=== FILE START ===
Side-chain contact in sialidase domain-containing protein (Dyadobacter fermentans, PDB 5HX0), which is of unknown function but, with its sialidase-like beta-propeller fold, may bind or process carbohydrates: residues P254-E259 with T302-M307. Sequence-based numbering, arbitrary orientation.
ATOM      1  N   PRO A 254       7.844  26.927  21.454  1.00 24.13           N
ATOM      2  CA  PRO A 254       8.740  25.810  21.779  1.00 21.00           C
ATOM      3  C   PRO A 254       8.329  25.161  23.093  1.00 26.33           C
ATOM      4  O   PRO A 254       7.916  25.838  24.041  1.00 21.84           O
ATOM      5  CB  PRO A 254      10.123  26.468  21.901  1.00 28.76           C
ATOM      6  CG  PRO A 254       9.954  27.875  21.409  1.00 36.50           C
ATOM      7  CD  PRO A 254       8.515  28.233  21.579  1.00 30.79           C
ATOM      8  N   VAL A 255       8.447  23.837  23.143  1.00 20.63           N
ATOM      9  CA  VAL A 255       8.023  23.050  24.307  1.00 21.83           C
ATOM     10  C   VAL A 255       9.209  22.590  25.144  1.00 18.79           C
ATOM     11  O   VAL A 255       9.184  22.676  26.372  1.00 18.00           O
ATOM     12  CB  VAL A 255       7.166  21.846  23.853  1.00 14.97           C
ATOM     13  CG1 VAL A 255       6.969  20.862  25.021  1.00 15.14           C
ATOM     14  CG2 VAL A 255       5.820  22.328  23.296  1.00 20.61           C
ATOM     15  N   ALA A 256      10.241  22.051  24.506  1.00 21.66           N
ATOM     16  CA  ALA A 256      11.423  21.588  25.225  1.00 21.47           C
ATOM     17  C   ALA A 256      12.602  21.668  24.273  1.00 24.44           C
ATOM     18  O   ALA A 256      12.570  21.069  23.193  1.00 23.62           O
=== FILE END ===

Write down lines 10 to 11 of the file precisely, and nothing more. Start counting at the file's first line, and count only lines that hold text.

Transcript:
ATOM      9  CA  VAL A 255       8.023  23.050  24.307  1.00 21.83           C
ATOM     10  C   VAL A 255       9.209  22.590  25.144  1.00 18.79           C